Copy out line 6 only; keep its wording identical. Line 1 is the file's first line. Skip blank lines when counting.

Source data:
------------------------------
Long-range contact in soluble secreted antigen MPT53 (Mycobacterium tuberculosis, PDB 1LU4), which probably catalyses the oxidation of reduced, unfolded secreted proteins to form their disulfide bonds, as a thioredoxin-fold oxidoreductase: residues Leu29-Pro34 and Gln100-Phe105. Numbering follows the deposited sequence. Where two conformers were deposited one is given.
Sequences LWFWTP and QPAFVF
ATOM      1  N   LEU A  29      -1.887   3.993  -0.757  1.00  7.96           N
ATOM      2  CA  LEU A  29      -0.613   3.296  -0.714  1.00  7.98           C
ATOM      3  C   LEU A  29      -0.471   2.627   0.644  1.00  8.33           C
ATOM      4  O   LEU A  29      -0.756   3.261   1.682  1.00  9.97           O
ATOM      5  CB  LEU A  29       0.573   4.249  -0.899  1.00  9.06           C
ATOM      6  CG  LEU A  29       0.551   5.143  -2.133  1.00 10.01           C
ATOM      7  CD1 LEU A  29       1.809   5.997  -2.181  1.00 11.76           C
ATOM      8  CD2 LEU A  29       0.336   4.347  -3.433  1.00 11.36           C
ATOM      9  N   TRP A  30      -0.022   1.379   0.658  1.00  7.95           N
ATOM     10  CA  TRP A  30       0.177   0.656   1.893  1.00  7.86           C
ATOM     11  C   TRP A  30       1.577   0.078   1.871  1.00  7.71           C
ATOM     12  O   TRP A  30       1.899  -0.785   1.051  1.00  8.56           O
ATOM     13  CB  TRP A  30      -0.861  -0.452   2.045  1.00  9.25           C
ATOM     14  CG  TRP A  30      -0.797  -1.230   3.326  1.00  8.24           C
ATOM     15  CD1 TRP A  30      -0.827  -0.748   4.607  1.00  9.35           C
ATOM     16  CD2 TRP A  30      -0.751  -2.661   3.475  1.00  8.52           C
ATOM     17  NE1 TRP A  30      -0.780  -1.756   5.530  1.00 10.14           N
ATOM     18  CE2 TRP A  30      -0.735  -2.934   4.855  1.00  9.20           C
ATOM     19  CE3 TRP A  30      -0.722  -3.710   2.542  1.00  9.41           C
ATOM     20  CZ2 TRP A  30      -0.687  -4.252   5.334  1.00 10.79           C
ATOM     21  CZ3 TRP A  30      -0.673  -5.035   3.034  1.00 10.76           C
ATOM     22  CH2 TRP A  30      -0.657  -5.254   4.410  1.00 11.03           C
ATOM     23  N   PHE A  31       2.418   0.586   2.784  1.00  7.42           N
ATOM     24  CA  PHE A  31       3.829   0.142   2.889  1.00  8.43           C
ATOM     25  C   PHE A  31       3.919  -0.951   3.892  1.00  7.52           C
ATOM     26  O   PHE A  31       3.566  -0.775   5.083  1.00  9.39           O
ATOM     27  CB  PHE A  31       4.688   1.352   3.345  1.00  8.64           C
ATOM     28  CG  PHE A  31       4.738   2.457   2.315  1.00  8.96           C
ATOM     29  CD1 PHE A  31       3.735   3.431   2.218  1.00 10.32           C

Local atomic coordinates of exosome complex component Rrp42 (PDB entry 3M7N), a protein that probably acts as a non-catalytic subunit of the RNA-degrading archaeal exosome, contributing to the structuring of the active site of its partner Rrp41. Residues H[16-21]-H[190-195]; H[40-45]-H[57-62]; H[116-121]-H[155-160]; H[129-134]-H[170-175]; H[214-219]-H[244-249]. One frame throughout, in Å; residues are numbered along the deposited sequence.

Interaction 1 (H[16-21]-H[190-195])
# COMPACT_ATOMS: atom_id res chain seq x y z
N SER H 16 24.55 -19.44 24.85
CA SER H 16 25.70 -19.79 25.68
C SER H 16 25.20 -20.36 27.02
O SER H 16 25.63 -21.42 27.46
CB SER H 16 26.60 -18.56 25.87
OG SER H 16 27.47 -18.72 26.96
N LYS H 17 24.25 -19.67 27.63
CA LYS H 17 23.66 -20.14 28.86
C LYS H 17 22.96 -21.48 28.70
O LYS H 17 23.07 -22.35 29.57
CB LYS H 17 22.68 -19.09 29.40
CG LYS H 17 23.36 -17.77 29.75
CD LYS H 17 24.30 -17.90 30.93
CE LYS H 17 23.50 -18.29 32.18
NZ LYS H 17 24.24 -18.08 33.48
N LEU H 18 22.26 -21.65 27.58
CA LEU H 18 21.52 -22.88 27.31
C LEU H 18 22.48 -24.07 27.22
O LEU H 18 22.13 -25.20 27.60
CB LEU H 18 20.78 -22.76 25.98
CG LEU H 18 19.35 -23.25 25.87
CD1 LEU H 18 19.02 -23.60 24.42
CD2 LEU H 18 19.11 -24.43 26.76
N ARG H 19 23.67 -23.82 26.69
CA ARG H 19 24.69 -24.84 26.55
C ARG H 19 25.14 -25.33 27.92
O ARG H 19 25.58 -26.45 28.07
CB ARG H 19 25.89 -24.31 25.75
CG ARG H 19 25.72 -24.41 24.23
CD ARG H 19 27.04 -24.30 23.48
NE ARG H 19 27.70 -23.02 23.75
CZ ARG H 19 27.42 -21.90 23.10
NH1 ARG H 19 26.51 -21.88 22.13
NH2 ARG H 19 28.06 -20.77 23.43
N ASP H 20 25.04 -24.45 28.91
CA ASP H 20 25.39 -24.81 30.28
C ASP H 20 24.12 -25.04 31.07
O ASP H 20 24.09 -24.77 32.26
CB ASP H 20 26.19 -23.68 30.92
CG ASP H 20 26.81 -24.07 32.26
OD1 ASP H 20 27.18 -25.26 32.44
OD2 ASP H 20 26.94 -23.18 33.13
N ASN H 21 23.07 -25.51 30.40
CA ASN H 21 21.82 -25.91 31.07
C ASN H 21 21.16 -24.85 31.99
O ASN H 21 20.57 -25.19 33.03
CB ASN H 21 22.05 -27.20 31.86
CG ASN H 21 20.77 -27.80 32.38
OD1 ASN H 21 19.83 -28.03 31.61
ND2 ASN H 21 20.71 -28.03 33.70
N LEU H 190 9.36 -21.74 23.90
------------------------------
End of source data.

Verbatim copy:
ATOM      4  O   LEU A  29      -0.756   3.261   1.682  1.00  9.97           O